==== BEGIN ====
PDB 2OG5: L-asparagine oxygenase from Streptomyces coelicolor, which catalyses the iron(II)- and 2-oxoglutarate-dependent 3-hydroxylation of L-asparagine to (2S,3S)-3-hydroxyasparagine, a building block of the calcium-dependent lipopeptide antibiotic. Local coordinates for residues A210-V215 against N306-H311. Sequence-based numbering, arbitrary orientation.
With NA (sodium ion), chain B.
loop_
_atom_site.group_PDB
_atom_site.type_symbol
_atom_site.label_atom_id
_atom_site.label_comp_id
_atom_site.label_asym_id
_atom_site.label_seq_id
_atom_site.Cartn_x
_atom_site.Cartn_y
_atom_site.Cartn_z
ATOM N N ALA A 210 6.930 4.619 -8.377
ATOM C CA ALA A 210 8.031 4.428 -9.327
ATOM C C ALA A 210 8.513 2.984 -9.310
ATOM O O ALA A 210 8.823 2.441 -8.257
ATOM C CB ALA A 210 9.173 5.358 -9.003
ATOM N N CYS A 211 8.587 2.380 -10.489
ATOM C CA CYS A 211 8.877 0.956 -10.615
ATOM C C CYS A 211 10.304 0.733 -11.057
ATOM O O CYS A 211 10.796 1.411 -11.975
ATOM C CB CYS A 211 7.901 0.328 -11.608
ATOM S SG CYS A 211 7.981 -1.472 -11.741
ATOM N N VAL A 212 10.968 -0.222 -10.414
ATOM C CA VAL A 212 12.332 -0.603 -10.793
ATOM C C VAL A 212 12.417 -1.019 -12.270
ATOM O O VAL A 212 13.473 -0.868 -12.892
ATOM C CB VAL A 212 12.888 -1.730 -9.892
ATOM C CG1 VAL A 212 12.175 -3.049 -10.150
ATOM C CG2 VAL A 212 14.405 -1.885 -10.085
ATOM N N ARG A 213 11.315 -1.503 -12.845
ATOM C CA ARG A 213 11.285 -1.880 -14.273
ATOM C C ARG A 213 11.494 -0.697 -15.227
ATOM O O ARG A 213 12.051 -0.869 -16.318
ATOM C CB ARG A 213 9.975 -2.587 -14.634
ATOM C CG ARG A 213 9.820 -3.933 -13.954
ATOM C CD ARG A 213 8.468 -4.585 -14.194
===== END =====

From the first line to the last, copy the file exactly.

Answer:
PDB 2OG5: L-asparagine oxygenase from Streptomyces coelicolor, which catalyses the iron(II)- and 2-oxoglutarate-dependent 3-hydroxylation of L-asparagine to (2S,3S)-3-hydroxyasparagine, a building block of the calcium-dependent lipopeptide antibiotic. Local coordinates for residues A210-V215 against N306-H311. Sequence-based numbering, arbitrary orientation.
With NA (sodium ion), chain B.
loop_
_atom_site.group_PDB
_atom_site.type_symbol
_atom_site.label_atom_id
_atom_site.label_comp_id
_atom_site.label_asym_id
_atom_site.label_seq_id
_atom_site.Cartn_x
_atom_site.Cartn_y
_atom_site.Cartn_z
ATOM N N ALA A 210 6.930 4.619 -8.377
ATOM C CA ALA A 210 8.031 4.428 -9.327
ATOM C C ALA A 210 8.513 2.984 -9.310
ATOM O O ALA A 210 8.823 2.441 -8.257
ATOM C CB ALA A 210 9.173 5.358 -9.003
ATOM N N CYS A 211 8.587 2.380 -10.489
ATOM C CA CYS A 211 8.877 0.956 -10.615
ATOM C C CYS A 211 10.304 0.733 -11.057
ATOM O O CYS A 211 10.796 1.411 -11.975
ATOM C CB CYS A 211 7.901 0.328 -11.608
ATOM S SG CYS A 211 7.981 -1.472 -11.741
ATOM N N VAL A 212 10.968 -0.222 -10.414
ATOM C CA VAL A 212 12.332 -0.603 -10.793
ATOM C C VAL A 212 12.417 -1.019 -12.270
ATOM O O VAL A 212 13.473 -0.868 -12.892
ATOM C CB VAL A 212 12.888 -1.730 -9.892
ATOM C CG1 VAL A 212 12.175 -3.049 -10.150
ATOM C CG2 VAL A 212 14.405 -1.885 -10.085
ATOM N N ARG A 213 11.315 -1.503 -12.845
ATOM C CA ARG A 213 11.285 -1.880 -14.273
ATOM C C ARG A 213 11.494 -0.697 -15.227
ATOM O O ARG A 213 12.051 -0.869 -16.318
ATOM C CB ARG A 213 9.975 -2.587 -14.634
ATOM C CG ARG A 213 9.820 -3.933 -13.954
ATOM C CD ARG A 213 8.468 -4.585 -14.194